When SPRINGBOARD 2023 ended on 2 March this year we were buoyed, not only by the overwhelmingly positive response to the assembly, but by the collective energy and brain power of the assembly’s 12 cohorts. But, writes Ben Twist, it wasn’t without some trepidation that we scheduled the first progress check-in for 6 June.
We had no idea what to expect. Would cohorts have met post-SPRINGBOARD? Would they have made any progress? Would they even turn up?
The aims of the assembly were many but one was to stimulate and support continued collaborative working on systemic change – which is necessary for the transformation of Scotland to a net-zero, climate-changed society – by diverse groups with shared interests. Often when you attend a normal conference you go, you listen and talk, you learn some things, but then you’re back at your work and the energy fades: it’s easy to settle back into normality. We wanted to find a way to help the discussions and the collaboration continue after the Assembly. If I’m honest, we had no idea how it would work. So, it’s genuinely thrilling to report that 11 of the 12 cohorts sent representatives to tell us about the progress they had made. It was very reassuring! Below is a brief rundown of some of the key points.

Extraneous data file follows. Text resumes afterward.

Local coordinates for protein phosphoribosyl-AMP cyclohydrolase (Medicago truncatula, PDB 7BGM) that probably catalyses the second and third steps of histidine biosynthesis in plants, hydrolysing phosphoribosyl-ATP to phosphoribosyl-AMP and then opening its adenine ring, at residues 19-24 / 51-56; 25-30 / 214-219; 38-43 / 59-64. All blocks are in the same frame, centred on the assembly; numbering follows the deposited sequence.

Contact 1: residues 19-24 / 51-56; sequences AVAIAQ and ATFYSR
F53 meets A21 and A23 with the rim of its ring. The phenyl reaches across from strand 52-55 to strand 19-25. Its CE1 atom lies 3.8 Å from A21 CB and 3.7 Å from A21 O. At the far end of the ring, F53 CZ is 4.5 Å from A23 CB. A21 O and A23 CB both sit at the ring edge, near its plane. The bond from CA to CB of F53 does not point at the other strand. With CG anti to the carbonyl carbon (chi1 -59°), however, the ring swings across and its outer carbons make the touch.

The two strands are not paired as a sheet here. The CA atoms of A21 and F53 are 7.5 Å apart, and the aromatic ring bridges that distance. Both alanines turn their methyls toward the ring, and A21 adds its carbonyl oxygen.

By the way if you’re new here and aren’t sure what SPRINGBOARD is all about (or need a refresh), read these two articles to get up to speed:
Some of the cohorts had changed their focus a bit, so it’s worth listing them here. Some are clearly culture focused and others more focused on societal change. If you aren’t a member, or started but have fallen away, and you’d like to get involved, then drop me a line and we can put you in touch with the cohort convenor.
- Cohort A – Producing the future of theatre and dance in Scotland
- Cohort B – Decarbonising classical music’s international touring
- Cohort C – A changing culture and culture as an agent for change: Building a green arts charter
- Cohort D – Getting Scotland’s cultural estate to reach net zero
- Cohort E – Visual arts, design and craft: working towards a sustainable and ethical commissioning process (previously, Visual arts and sustainable legacies: Commissioners and producers supporting sustainable exhibition making and create enduring artworks)
- Cohort F – Museums and communities collaborating for a resilient Scotland
- Cohort G – Collaborations between climate and culture
- Cohort H – Sited/public art can provide leadership and new ways of addressing global and environmental challenges
- Cohort I – Degrowth, and creating the Creative Degrowth Network Scotland (previously, Culture’s role in imagining and driving radical transformation)
- Cohort J – The role of creative freelancers in the climate crisis
- Cohort K – Heritage playing its full role in the necessary transformation of society
- Cohort L – The role of culture within 20-minute neighbourhoods
Inspiration and updates